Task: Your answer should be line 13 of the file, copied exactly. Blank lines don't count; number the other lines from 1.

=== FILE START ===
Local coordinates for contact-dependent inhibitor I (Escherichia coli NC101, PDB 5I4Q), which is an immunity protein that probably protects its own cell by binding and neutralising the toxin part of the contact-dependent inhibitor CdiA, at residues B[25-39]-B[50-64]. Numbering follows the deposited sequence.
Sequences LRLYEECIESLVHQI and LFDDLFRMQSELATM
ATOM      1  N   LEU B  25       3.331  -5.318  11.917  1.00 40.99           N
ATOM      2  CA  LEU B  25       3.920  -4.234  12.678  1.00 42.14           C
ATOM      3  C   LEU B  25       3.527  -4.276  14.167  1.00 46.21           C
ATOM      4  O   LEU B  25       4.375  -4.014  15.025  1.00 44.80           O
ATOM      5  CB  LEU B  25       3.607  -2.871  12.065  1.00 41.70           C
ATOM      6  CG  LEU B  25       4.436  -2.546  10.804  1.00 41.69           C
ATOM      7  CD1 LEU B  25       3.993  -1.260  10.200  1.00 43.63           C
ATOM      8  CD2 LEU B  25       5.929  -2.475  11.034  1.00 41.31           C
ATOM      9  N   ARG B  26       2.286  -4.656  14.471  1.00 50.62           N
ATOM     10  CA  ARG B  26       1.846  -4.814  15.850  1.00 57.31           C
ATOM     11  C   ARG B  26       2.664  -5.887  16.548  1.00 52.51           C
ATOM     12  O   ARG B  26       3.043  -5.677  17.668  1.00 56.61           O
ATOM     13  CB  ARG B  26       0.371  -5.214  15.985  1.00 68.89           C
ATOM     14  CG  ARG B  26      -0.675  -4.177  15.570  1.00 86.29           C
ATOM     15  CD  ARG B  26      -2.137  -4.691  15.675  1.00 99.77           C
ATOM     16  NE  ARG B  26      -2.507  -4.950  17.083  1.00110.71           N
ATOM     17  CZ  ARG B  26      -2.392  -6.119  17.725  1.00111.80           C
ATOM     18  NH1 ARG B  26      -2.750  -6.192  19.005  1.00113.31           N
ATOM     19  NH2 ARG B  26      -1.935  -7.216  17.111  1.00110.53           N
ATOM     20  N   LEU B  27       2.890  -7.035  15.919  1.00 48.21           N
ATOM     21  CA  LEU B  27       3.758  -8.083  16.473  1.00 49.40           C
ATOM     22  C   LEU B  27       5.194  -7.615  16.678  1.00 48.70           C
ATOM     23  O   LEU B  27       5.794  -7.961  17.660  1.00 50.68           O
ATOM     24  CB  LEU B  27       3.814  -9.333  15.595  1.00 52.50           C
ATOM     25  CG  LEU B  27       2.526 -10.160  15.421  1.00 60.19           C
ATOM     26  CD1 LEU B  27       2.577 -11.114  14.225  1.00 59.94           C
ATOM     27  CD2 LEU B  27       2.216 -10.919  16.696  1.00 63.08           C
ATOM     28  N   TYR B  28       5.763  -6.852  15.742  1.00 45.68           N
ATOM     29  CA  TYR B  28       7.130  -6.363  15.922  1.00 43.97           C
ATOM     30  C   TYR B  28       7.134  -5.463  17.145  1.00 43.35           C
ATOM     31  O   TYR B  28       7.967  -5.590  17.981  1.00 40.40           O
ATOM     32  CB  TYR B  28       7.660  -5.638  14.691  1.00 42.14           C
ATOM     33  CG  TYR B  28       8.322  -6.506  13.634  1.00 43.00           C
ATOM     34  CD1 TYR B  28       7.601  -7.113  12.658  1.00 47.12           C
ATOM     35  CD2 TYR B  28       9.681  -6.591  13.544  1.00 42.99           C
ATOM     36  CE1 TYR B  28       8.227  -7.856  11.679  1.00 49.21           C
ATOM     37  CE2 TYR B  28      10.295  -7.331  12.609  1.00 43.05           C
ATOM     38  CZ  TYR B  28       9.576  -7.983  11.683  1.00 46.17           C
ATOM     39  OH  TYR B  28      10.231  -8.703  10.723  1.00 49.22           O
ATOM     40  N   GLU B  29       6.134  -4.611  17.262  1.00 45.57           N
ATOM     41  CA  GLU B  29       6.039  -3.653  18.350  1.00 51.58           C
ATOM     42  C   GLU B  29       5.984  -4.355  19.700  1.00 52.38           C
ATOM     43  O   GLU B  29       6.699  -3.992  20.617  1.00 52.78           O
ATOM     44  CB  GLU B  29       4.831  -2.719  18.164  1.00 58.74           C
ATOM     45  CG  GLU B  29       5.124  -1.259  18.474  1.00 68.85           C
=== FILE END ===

ATOM     11  C   ARG B  26       2.664  -5.887  16.548  1.00 52.51           C